A fascinating figure on the Fourth
History | Musings on Declaration of Independence author Thomas Jefferson
by Marvin Olasky
Posted 6/30/18, 07:57 am
We will celebrate this coming Wednesday the work of a brilliant writer, Declaration of Independence author Thomas Jefferson. Here’s what’s less known: Jefferson worked hard at writing because he was a lousy speaker. I’ll discuss that, then note his way of neutralizing Christian opponents, then look at his small government principles and his pacifism in regard to Britain—and how that worked out. He’s a fascinating figure.
BORN ON APRIL 13, 1743, Jefferson was the oldest son among 10 children. He inherited 30 slaves and more than 2,500 acres of land upon his father’s death. Educated in the classics by tutors and by classes at William and Mary College, Jefferson could make the references to Greek and Roman history that could turn political remarks into statesmanlike words.
In his 20s Jefferson wanted to be a great orator. He admired Patrick Henry, once noting that Henry “appeared to me to speak as Homer wrote.” But Jefferson, despite his ability to write Homeric proclamations and to defend them well in small group settings, could not perform at the podium. Like his father, he became a lawyer and gained election to the House of Burgesses—but his speeches were inarticulate disasters.
Jefferson’s lack of speaking ability led some to think of him initially as a tall, good-looking, and wealthy empty suit. His way out of that misapprehension was to work hard on his writing. He did, and soon received requests to draft resolutions. (For a time he continued to try to orate, but by the time he became president in 1801, Jefferson had given up. Except for his inaugural addresses, which he read in such a mumbling manner that eager listeners could barely hear him, he gave almost no speeches during his eight years in office.)
Jefferson first gained celebrity as a writer in 1774 with his Summary View of the Rights of British America, a pamphlet that connected the dots: “Single acts of tyranny may be ascribed to the accidental opinion of a day; but a series of oppressions, begun at a distinguished period, and pursued, unalterably through every change of ministers, too plainly prove a deliberate and systematic plan of reducing us to slavery.”
When the booklet was reprinted in Philadelphia and London, Jefferson’s facility with the pen became widely known. In 1776, when the Continental Congress was looking for someone to draft a declaration of independence, it turned to Jefferson, who brought with him —in John Adams’ words—“a reputation for literary science and a happy talent for composition.”
Jefferson was a deist, but he knew his draft had to satisfy the majority of delegates who had Christian faith. Jefferson’s talent for composition allowed him to locate language that satisfied Christians without violating his own principles. Phrases such as “endowed, by their Creator, with certain unalienable rights,” expressed Christian positions but were also acceptable to deists.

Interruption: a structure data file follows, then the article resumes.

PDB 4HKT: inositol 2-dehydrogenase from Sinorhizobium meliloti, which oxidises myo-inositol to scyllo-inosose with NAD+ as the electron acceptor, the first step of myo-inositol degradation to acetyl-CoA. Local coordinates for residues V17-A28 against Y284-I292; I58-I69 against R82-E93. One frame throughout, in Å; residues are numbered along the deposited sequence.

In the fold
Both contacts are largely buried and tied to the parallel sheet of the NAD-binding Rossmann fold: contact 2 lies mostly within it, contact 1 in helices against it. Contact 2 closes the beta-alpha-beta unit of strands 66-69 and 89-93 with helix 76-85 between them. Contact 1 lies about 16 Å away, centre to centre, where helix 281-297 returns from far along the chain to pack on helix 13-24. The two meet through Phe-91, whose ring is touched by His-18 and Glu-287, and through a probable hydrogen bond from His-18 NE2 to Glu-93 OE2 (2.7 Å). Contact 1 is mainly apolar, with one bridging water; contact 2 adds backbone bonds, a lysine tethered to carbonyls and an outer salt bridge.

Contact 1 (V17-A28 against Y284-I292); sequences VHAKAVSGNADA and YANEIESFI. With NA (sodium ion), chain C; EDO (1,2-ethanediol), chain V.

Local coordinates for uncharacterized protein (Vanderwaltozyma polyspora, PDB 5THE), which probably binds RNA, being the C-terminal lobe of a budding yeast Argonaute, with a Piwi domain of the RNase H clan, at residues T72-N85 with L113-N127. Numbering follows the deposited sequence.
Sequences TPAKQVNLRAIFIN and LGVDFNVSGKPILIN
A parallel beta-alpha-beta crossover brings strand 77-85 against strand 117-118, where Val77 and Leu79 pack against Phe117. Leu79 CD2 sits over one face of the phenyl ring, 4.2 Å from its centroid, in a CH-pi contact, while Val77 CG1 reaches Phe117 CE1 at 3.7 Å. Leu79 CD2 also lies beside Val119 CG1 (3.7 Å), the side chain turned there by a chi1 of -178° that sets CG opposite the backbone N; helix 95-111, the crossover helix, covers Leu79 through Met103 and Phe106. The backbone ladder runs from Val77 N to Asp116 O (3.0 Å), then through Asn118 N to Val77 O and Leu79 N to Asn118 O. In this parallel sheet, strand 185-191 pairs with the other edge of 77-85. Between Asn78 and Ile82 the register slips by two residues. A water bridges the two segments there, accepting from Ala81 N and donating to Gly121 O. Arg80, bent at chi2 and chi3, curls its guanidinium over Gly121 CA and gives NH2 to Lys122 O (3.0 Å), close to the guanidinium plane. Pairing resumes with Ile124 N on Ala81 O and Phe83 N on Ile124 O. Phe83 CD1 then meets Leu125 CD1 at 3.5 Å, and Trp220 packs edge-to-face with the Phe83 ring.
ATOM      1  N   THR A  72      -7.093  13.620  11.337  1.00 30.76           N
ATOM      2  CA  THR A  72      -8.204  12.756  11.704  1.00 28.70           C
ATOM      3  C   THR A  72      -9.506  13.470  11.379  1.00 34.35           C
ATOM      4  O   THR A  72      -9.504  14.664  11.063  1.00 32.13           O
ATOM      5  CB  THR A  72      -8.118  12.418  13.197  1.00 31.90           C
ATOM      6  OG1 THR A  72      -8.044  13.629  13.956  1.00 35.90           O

Jefferson himself believed that God was the Prime Mover, but thought He had then moved out of the way. Christians enjoyed seeing explicit mention of God in phrases like “the laws of nature and of nature’s God,” but “nature’s God” could make it seem that nature had created God and now owned Him.
Similarly, “life, liberty, and the pursuit of happiness” had a religious meaning for Christians, who saw natural man as a slave to sin, doomed to misery and death unless he was born again. As Connecticut minister Levi Hart put it, “The whole plan of Redemption is comprised in procuring, preaching and bestowing liberty to the captives.” Jefferson, however, could dwell on the political meaning of the word.
Like early Unitarians who were intellectually formed within ideas of God’s sovereignty but were unwilling to accept the idea of Christ’s intervention, Jefferson was a necessitarian: progress was a necessary outcome of the laws that the Creator had established. “The end will be glorious and paradisaical beyond what our imagination can conceive,” Jefferson’s friend Joseph Priestly said in 1771. That end could come more quickly if man was given full liberty to exercise his natural gifts.
“Providence” was another mellifluous word for a multitude of ears. For Jefferson, “providence” was the general motion of natural forces implanted in a world created by God but left to run on its own. For deists, use of the word “providence” downplayed God’s current role. For Christians, the word meant—as the Westminster Confession of Faith stated—that “God, the great Creator of all things, doth uphold, direct, dispose, and govern all creatures, actions, and things from the greatest even to the least, by his most wise and holy providence.”
Jefferson, respecting the Christians around him, became “the pen of the revolution.” (George Washington was known as its sword, Patrick Henry its voice.) Christian leaders like Samuel Adams loved Jefferson’s rhetoric and became his supporters. Praising the Declaration’s emphasis on providence and a law above kings, Adams declared, “We have this day restored the Sovereign to whom alone men ought to be obedient.”
In September 1776, Jefferson resigned from Congress to return to Virginia and lead the drive to disestablish the Anglican Church. Jefferson allied himself with Baptists, Presbyterians, and disenchanted Anglicans in the successful effort to remove clergymen from the public payroll. Had Jefferson been perceived as an opponent of Christianity, he would not have been elected to the governorship of Virginia twice, as he was in 1779 and 1780.
Over the next two decades, Jefferson served as ambassador to France, secretary of state, and vice president. Civil war, with some Southern states in rebellion, might have broken out had Jefferson not been elected president in 1800 after a campaign that resonated with religious claims and counterclaims.
WHAT SHOULD WE MAKE OF JEFFERSON’S RELIGION as president? Some argued that Jefferson’s suspect views did not matter, because he was “practicing the blessed religion of Jesus Christ by acts of charity and benevolence.” Yale President Timothy Dwight thought Jeffersonians were “blockheads and knaves” intent on severing “the ties of marriage with all its felicities,” but he had to acknowledge that John Adams also harbored deistical beliefs.
Jefferson’s brilliant inaugural address, given only after the unscrupulous vice presidential candidate Aaron Burr almost rode a procedural oversight into presidential power, built a bridge from the 18th to the 19 century, and from his followers to his opponents. Instead of celebrating a victory of party, Jefferson proclaimed, “We are all Republicans, we are all Federalists.”